Do You Have a Slip and Fall Case?
We receive a great deal of e-mail and calls here at our Florida law offices, many of them having to do with people who have been hurt. While some cases seem to be cut and dried, there are others types of cases in which there are very broad grey areas. The cases that involve what is called “Premises Liability,” or “Slips and Falls,” can be very tricky.
Simply falling and injuring yourself is not enough to file a lawsuit. For instance, if you trip over your own feet and fall in the middle of a suburban street, there is nobody to blame except yourself. There are actually quite a few elements of the fall that must be considered before legal action can be decided on.
Premises liability is basically what it sounds like: It is the part of the law that holds the owners of premises responsible for the damages caused by certain types of injuries that occur on their property. But in quite a few cases, the law favors the owner of the premises. It is for that reason that you should discuss the particulars of your case with an attorney who has experience in premises liability cases.
Although each case is different, plaintiffs in premises liability cases basically fall into three different categories: The invitee, the licensee, and the trespasser. Each category is different, and each category has an important bearing on whether or not a premises liability case is valid.
The Invitee: An example of an invitee would be someone who walks into a place of business with the intention of shopping or transacting business. In other words, if the person who owns the premises makes money from people entering the property, any of those people are invitees. If you walk into Macy’s, Wal-Mart, a 7-11 or an Ikea, you are an invitee. That word is used to signify that the premises owner has opened his or her doors and has invited the public in to shop, fill up their gas tanks, etc. A premises owner should be extremely careful about the safety of everyone that comes on to the property for commercial purposes. This means that everything in the store should be safe. Every item on every shelf should be properly secured. The floors should be free of debris or should be clearly marked if it is wet. In many cases, the owner of the premises has a duty to periodically inspect the store to see there is no danger to the customers.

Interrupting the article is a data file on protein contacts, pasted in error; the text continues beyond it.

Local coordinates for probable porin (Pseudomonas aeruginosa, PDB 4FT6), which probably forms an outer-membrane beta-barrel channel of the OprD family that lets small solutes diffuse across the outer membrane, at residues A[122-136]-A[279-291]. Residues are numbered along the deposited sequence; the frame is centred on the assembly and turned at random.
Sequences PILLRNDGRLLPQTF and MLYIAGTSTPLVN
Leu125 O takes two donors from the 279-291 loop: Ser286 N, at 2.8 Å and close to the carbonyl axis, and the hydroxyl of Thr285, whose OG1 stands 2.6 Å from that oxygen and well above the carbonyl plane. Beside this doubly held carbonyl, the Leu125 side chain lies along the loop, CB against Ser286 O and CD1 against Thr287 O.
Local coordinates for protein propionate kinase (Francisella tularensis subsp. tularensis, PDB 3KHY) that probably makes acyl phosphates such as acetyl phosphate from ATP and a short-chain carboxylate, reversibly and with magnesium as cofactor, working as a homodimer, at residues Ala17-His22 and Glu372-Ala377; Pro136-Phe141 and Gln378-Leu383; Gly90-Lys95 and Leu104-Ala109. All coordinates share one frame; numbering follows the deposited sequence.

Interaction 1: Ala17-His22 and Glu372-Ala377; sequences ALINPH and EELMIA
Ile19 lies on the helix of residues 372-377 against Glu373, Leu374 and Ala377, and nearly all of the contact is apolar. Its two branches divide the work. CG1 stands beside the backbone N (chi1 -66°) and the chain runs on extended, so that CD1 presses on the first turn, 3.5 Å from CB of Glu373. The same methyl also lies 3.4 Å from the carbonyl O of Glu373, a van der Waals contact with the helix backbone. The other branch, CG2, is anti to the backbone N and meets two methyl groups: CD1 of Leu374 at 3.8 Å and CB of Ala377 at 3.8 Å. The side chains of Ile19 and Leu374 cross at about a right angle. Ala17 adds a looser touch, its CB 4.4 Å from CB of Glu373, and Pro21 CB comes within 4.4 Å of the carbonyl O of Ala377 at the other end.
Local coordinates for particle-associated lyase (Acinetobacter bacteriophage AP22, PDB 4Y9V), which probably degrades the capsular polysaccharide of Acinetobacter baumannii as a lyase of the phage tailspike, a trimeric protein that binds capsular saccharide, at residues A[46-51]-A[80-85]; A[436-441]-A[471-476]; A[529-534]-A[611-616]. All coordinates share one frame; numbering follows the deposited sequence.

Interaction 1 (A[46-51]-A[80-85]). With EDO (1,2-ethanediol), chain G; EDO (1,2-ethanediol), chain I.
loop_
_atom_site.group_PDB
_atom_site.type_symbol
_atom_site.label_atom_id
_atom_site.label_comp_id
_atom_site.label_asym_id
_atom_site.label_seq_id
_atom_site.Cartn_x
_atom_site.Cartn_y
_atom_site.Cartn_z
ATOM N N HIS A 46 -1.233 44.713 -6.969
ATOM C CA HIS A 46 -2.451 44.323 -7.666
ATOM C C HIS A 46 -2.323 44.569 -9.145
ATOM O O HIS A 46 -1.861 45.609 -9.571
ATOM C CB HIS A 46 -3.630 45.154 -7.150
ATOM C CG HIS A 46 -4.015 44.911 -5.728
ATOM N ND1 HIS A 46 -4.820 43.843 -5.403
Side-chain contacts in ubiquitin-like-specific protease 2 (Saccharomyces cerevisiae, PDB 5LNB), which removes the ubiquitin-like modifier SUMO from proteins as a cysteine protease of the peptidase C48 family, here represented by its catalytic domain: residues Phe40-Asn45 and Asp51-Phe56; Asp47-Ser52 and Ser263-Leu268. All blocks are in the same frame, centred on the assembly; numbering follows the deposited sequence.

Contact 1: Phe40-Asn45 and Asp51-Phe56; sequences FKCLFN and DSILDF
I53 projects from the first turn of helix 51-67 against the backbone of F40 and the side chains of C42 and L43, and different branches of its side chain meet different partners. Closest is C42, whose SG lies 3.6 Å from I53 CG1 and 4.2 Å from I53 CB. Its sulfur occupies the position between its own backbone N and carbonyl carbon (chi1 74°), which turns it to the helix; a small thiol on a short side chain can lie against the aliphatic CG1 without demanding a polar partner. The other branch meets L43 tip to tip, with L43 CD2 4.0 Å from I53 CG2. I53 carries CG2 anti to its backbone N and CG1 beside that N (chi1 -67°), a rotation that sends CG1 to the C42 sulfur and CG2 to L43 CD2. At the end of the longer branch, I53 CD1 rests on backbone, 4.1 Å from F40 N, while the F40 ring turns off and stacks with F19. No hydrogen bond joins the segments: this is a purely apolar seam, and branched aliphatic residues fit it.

The Licensee: A licensee is different from an Invitee. Although the word sounds like it should have some commercial connotations, in terms of premises liability, it has none. A licensee is someone who is invited onto the premises for no commercial or business purposes whatsoever. If you invite your friends over to watch football and they accept your invitation, they are licensees. The rules regarding premises liability change a little bit here. Liability exists mainly when it can be proven that there is a danger on your property that you know about but have done nothing to fix, and that the injury happened to a licensee because you did not specifically tell them about the danger you knew was there.
That seems like a lot to take in, so here is an example. If all of your friends are coming downstairs to watch football, and you warn them about the step that doesn’t look broken but is in fact broken, then you have given them fair warning. If you don’t warn them and they all fall down the stairs as a result, you may be liable for any damages.
The Trespasser: If you have clearly posted signs saying that no one is allowed in, or if you have simply closed your business up for the night, then you have pretty much done all that you can. Trespassers are people who enter without invitation or really any legal right, so if a burglar trips and breaks his leg in the middle of your store, he won’t be able to sue you. But believe it or not, there are certain instances where trespassers have won premises liability cases, so it is best to discuss your case with an experienced trip and fall attorney.